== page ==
Attracting and keeping talented employees in start-ups is challenging and employee participation often is a main topic for start-up founders who not only want to attach skilled employees but also want to offer their employees the opportunity to participate in their start-up company and reward them for their contributions.
Employee participation plans can take different forms. The best known form would probably be an equity based plan whereby the employees and/or other persons participating in the employee participation plan (the Participants) acquire (depository receipts of) shares or options to acquire (depository receipts of) shares. It is noted that if a company chooses to set up an equity plan, ordinarily as foundation (stichting administratiekantoor, or STAK) is set up; the STAK holds the shares in the company and the Participant obtains (options to acquire) depository receipt of shares, entitling them to the economic rights (such as dividends) attached to the shares but not the legal rights (such as the voting rights) which remain with the STAK.
Another option which is getting more and more attention, is to offer Participants so called Stock Appreciation Rights (SARs). Start-ups are (normally) not in the position to pay high salaries or bonuses to (key) employees; to achieve sustainable growth there are often other financial priorities such as product- and business development, patent research and registration, marketing, market survey etc. However, we see that investing in talented and skilled personnel is also deemed of great importance to start-up founders and offering SARs could be an effective instrument to attract such personnel without having to pay (up-front) large salaries and bonuses.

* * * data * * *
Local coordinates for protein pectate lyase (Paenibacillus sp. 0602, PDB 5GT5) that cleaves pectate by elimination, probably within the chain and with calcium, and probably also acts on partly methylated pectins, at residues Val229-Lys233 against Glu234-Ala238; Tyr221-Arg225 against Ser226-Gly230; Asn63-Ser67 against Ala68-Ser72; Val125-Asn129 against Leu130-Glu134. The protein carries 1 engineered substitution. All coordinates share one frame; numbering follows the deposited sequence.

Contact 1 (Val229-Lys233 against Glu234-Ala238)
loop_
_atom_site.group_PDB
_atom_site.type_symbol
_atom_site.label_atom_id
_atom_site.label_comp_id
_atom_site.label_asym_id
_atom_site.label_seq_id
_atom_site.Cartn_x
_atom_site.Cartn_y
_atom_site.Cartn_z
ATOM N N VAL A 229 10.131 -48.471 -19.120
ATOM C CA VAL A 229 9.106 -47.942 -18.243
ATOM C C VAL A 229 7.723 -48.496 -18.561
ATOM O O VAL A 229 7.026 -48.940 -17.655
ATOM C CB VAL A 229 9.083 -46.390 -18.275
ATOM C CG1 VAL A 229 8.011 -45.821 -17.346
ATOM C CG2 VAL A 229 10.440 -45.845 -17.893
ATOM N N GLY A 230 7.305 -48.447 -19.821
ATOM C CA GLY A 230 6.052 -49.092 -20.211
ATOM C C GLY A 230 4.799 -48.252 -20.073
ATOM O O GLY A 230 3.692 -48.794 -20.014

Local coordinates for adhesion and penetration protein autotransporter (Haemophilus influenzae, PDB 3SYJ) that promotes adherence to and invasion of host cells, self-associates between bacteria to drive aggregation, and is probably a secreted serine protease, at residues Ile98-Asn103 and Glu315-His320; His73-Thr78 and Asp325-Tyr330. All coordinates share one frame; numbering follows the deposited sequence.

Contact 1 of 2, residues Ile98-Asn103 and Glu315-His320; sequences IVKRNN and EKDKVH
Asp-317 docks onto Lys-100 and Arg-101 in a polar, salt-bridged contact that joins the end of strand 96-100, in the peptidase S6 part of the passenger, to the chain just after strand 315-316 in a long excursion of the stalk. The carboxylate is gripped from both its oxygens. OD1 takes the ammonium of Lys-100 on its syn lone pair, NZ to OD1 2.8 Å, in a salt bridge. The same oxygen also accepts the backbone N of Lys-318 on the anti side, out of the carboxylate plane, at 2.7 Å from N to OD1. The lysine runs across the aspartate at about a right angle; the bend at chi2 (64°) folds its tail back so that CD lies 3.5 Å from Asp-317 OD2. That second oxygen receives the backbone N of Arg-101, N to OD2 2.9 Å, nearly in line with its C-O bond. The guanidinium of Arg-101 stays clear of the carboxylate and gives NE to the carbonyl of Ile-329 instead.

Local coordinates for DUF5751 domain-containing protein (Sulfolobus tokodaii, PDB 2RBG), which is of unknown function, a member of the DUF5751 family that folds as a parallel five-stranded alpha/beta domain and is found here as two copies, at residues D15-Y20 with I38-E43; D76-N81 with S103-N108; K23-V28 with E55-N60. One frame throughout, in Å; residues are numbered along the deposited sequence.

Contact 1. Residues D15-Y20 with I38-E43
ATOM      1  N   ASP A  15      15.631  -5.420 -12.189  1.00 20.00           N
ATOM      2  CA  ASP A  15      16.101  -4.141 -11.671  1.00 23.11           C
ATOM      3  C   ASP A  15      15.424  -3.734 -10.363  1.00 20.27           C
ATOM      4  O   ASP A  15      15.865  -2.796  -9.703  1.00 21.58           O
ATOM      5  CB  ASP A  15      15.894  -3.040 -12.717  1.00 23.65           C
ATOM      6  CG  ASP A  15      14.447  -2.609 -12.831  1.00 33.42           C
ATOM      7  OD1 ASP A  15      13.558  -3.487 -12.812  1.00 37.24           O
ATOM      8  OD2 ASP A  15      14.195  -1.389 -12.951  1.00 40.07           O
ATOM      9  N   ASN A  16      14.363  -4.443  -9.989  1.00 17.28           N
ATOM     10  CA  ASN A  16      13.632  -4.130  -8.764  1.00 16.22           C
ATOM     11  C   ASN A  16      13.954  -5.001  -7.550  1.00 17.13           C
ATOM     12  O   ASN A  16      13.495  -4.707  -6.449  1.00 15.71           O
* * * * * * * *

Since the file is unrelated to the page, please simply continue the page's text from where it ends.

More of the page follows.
SARs are contractual rights entitling the Participants to a payment in cash (or in kind (shares)) equal to the appreciation the shares in the start-up company over a certain period of time, without actually acquiring (depository receipt of) shares. A big advantage of SARs for the Participant is that no exercise price is payable upon granting of the SARs and the fact that the Participant is entitled to receive a payment linked to the increase in value of the shares in the start-up company without being required to actually buy shares.
Please note that any tax implication (for both the Participant and the employer (the start-up company)) remain undiscussed here.
What are SARs?
As mentioned, a SAR is a contractual right entitling the Participant to receive a cash amount equal to the appreciation (increase of value) of a certain number of shares in the start-up company, without actually acquiring (depository receipt of) shares. In the Stock Appreciation Rights Agreement (the SARs Agreement) a fixed grant price (the Grant Price) is being set as of the moment the SAR is being granted by the start-up company to the Participant. The difference between the Grant Price and fair market value of the start-up company's shares (the FMV) is the amount payable to the Participant. Ordinarily, the FMV will be determined as per the moment a vesting event occurs (e.g. an acquisition of the start-up company, a financing round or an exit arrangement (a Vesting Event).